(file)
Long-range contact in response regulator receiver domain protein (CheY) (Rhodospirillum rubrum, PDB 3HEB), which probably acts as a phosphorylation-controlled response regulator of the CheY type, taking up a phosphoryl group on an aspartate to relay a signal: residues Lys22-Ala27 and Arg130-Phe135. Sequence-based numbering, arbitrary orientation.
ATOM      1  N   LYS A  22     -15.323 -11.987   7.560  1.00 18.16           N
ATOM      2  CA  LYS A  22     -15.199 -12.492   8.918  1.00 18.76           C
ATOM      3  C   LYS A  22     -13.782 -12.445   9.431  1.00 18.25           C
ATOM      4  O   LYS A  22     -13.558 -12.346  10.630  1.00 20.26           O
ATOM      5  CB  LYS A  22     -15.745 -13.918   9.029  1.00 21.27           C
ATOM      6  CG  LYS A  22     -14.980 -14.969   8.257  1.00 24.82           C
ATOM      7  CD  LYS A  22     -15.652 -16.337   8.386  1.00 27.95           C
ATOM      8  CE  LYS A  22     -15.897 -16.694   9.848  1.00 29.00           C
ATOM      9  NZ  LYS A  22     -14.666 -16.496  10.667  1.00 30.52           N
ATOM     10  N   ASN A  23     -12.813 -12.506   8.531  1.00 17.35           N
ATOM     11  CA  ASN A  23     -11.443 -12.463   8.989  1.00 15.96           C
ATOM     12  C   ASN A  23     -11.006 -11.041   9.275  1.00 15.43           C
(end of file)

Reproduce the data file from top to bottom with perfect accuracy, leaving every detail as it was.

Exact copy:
Long-range contact in response regulator receiver domain protein (CheY) (Rhodospirillum rubrum, PDB 3HEB), which probably acts as a phosphorylation-controlled response regulator of the CheY type, taking up a phosphoryl group on an aspartate to relay a signal: residues Lys22-Ala27 and Arg130-Phe135. Sequence-based numbering, arbitrary orientation.
ATOM      1  N   LYS A  22     -15.323 -11.987   7.560  1.00 18.16           N
ATOM      2  CA  LYS A  22     -15.199 -12.492   8.918  1.00 18.76           C
ATOM      3  C   LYS A  22     -13.782 -12.445   9.431  1.00 18.25           C
ATOM      4  O   LYS A  22     -13.558 -12.346  10.630  1.00 20.26           O
ATOM      5  CB  LYS A  22     -15.745 -13.918   9.029  1.00 21.27           C
ATOM      6  CG  LYS A  22     -14.980 -14.969   8.257  1.00 24.82           C
ATOM      7  CD  LYS A  22     -15.652 -16.337   8.386  1.00 27.95           C
ATOM      8  CE  LYS A  22     -15.897 -16.694   9.848  1.00 29.00           C
ATOM      9  NZ  LYS A  22     -14.666 -16.496  10.667  1.00 30.52           N
ATOM     10  N   ASN A  23     -12.813 -12.506   8.531  1.00 17.35           N
ATOM     11  CA  ASN A  23     -11.443 -12.463   8.989  1.00 15.96           C
ATOM     12  C   ASN A  23     -11.006 -11.041   9.275  1.00 15.43           C